Thursday, October 31, 2013
That advice has stuck with me all these years.
Not just in regards to my principal or supervisors, but also in my music.
In the classroom the teacher is usually the B-O-S-S.
In the ensemble - band, chorus, orchestra, etc. - the conductor is the B-O-S-S.
Despite not always agreeing with the directors I have had in my nearly 40 years of ensemble work, I have always respected their position as "the one in charge."
I started ensemble work in 5th grade with both band and choir.
I have played/sung in nearly every type of ensemble possible.
Mainly because I'm a music nerd.
But also because I have had wonderful opportunities which resulted in wonderful experiences.
When I think about all the directors I have had since 5th grade I really can't begin to name all of them [some I can though], but I can recall the places/times I've rehearsed/performed over the years.
Counting all the directors at schools, music camps, honor bands/choirs, workshops, community groups...
A guess of 150 is plausible.
I have been "under the baton" of nearly 150 conductors.
I have observed perhaps 75 more.
To their credit I have respected each one and have been privileged to be in one of their ensembles.
Sure, I've seen the majority of these directors throw some sort of fit - in varying degrees of anger from: stomping from the room and slamming the door, a baton thrown to the floor, suit jackets flung across the room, to megaphones bouncing down the practice field, to chairs and/or stands thrown being smashed against the wall.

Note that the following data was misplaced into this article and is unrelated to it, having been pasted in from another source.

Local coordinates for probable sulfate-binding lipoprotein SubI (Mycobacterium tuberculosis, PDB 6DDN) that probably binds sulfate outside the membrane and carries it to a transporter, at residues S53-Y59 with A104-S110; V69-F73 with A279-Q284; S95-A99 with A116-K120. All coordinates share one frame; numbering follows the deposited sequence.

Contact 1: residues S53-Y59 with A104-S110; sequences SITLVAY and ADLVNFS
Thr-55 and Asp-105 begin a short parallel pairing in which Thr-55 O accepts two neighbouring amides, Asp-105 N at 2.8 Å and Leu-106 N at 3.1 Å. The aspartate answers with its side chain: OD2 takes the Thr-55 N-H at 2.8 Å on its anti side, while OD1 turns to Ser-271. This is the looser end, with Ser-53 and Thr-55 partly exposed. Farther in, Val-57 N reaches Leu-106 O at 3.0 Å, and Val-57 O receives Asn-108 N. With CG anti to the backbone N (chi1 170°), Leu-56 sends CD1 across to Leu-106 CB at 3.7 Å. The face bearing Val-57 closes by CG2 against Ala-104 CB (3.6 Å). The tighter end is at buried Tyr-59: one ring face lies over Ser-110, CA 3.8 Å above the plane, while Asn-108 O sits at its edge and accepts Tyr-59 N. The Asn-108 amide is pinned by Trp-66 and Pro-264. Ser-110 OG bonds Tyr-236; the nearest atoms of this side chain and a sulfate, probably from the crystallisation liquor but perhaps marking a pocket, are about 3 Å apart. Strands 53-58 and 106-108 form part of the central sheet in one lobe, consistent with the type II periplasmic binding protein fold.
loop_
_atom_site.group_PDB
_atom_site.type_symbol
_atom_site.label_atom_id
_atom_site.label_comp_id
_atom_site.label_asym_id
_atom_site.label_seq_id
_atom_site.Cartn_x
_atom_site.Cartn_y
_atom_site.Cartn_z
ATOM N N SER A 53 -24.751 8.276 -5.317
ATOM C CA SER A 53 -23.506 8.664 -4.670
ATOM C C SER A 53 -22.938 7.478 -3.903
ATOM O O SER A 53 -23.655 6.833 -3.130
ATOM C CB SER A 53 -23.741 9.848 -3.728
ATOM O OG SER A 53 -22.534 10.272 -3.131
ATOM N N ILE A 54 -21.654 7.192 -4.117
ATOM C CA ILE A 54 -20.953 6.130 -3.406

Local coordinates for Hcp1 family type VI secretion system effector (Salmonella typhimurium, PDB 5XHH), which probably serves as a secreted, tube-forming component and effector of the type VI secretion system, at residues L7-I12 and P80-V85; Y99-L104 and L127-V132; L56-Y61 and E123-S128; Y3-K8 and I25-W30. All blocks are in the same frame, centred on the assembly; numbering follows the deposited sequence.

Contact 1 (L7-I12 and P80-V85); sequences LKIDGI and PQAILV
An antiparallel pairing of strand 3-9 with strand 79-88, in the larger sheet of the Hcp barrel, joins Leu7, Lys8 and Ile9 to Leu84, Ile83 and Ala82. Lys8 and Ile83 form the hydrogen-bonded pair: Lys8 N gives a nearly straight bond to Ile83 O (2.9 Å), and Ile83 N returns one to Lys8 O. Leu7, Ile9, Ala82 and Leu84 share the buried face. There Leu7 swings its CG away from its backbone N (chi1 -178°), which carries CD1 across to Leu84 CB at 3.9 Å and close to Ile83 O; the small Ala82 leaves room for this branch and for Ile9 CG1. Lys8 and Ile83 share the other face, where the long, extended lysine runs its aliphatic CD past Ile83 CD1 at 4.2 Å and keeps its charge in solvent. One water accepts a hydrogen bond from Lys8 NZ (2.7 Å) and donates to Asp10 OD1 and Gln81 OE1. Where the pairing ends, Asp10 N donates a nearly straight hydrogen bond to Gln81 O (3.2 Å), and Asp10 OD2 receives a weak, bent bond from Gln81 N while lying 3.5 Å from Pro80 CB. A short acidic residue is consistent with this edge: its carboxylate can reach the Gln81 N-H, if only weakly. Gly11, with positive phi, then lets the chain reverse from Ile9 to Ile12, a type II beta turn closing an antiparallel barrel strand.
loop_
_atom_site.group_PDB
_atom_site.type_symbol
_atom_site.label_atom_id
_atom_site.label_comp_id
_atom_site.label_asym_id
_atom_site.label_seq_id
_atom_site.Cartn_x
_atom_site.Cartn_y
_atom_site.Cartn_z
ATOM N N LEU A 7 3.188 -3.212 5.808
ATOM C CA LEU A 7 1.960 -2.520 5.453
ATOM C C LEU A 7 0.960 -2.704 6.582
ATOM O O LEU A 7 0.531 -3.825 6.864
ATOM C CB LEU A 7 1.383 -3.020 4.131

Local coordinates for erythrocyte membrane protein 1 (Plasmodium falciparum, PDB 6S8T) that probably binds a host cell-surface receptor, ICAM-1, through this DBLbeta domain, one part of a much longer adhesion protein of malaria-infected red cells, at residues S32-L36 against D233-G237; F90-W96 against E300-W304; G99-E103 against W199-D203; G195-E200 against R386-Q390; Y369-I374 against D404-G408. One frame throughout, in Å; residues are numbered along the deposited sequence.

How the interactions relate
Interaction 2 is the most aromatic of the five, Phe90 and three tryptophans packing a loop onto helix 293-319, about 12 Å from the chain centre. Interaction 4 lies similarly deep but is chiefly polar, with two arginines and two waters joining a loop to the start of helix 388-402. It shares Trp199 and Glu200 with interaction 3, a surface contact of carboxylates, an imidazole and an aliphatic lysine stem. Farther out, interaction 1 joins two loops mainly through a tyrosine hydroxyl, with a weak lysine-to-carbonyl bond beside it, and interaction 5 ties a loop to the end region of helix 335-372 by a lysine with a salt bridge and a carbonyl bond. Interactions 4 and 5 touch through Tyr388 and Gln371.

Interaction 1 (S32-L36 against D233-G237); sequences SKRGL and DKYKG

Sure, I've been the target of some of these fits. And usually deservedly so. (My precocious behavior of my youth is not the topic of this post.)
However, I have been fortunate to have never had one of these conductors abuse their role of B-O-S-S and direct personal jabs at me or a fellow band/choir/orchestra mate.
Fits were a response to behavior, frustration, ....whatever.
But none...out of 150...have made the tirade a personal tirade against any one student.
I believe that when a conductor, especially one who is also in the role of teacher (but then, they are all teachers in some way, are they not?), abuses that position he/she loses a bit of respect in the eyes of the ensemble.
And once that is lost, it is difficult to regain.
Part of the responsibility of being a conductor is self-control, integrity, patience, and understanding.
Actually, the characteristics of a conductor could go on and on.
Don't get me wrong, there are countless phenomenal conductors out there.
Sadly, the few rotten apples ruin the whole basket.
Today's post is dedicated to them.
Sadly, they more than likely don't know who they are.